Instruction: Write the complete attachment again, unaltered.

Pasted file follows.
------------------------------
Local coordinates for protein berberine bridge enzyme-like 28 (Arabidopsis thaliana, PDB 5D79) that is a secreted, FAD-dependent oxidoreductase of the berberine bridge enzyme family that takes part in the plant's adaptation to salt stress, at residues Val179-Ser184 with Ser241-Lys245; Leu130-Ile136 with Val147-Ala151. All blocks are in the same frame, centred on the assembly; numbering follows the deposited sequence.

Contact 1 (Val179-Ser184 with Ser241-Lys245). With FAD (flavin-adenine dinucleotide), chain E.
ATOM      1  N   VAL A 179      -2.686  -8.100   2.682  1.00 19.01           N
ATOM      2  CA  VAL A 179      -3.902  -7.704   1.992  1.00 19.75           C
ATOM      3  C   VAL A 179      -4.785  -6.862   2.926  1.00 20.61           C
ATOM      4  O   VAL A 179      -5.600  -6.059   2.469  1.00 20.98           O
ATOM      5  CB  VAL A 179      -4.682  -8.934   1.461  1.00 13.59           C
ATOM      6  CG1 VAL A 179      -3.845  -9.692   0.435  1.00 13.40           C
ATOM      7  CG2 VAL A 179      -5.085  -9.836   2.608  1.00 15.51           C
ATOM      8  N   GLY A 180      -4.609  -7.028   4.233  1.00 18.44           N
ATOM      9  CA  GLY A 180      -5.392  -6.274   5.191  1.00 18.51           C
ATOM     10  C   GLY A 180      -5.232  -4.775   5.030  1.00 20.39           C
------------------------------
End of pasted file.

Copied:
Local coordinates for protein berberine bridge enzyme-like 28 (Arabidopsis thaliana, PDB 5D79) that is a secreted, FAD-dependent oxidoreductase of the berberine bridge enzyme family that takes part in the plant's adaptation to salt stress, at residues Val179-Ser184 with Ser241-Lys245; Leu130-Ile136 with Val147-Ala151. All blocks are in the same frame, centred on the assembly; numbering follows the deposited sequence.

Contact 1 (Val179-Ser184 with Ser241-Lys245). With FAD (flavin-adenine dinucleotide), chain E.
ATOM      1  N   VAL A 179      -2.686  -8.100   2.682  1.00 19.01           N
ATOM      2  CA  VAL A 179      -3.902  -7.704   1.992  1.00 19.75           C
ATOM      3  C   VAL A 179      -4.785  -6.862   2.926  1.00 20.61           C
ATOM      4  O   VAL A 179      -5.600  -6.059   2.469  1.00 20.98           O
ATOM      5  CB  VAL A 179      -4.682  -8.934   1.461  1.00 13.59           C
ATOM      6  CG1 VAL A 179      -3.845  -9.692   0.435  1.00 13.40           C
ATOM      7  CG2 VAL A 179      -5.085  -9.836   2.608  1.00 15.51           C
ATOM      8  N   GLY A 180      -4.609  -7.028   4.233  1.00 18.44           N
ATOM      9  CA  GLY A 180      -5.392  -6.274   5.191  1.00 18.51           C
ATOM     10  C   GLY A 180      -5.232  -4.775   5.030  1.00 20.39           C